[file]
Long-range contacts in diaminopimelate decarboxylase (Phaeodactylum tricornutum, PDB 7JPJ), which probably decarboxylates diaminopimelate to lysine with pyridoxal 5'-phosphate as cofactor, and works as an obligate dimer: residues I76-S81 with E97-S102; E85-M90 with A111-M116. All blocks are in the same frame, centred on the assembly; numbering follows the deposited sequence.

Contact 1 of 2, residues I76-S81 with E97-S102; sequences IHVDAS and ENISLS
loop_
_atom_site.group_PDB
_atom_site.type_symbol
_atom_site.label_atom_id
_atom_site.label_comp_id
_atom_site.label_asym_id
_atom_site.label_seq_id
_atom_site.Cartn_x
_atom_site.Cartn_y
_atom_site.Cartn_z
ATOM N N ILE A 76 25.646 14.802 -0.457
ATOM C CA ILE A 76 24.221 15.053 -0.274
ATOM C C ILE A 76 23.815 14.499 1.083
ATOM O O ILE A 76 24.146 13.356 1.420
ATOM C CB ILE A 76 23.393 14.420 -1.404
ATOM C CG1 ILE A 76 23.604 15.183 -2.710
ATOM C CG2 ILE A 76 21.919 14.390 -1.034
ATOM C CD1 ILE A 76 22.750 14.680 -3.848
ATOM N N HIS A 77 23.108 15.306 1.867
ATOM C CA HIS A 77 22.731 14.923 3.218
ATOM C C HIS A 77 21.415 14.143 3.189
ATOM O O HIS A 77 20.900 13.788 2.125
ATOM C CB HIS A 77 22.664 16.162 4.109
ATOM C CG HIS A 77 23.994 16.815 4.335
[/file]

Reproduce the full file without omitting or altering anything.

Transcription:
Long-range contacts in diaminopimelate decarboxylase (Phaeodactylum tricornutum, PDB 7JPJ), which probably decarboxylates diaminopimelate to lysine with pyridoxal 5'-phosphate as cofactor, and works as an obligate dimer: residues I76-S81 with E97-S102; E85-M90 with A111-M116. All blocks are in the same frame, centred on the assembly; numbering follows the deposited sequence.

Contact 1 of 2, residues I76-S81 with E97-S102; sequences IHVDAS and ENISLS
loop_
_atom_site.group_PDB
_atom_site.type_symbol
_atom_site.label_atom_id
_atom_site.label_comp_id
_atom_site.label_asym_id
_atom_site.label_seq_id
_atom_site.Cartn_x
_atom_site.Cartn_y
_atom_site.Cartn_z
ATOM N N ILE A 76 25.646 14.802 -0.457
ATOM C CA ILE A 76 24.221 15.053 -0.274
ATOM C C ILE A 76 23.815 14.499 1.083
ATOM O O ILE A 76 24.146 13.356 1.420
ATOM C CB ILE A 76 23.393 14.420 -1.404
ATOM C CG1 ILE A 76 23.604 15.183 -2.710
ATOM C CG2 ILE A 76 21.919 14.390 -1.034
ATOM C CD1 ILE A 76 22.750 14.680 -3.848
ATOM N N HIS A 77 23.108 15.306 1.867
ATOM C CA HIS A 77 22.731 14.923 3.218
ATOM C C HIS A 77 21.415 14.143 3.189
ATOM O O HIS A 77 20.900 13.788 2.125
ATOM C CB HIS A 77 22.664 16.162 4.109
ATOM C CG HIS A 77 23.994 16.815 4.335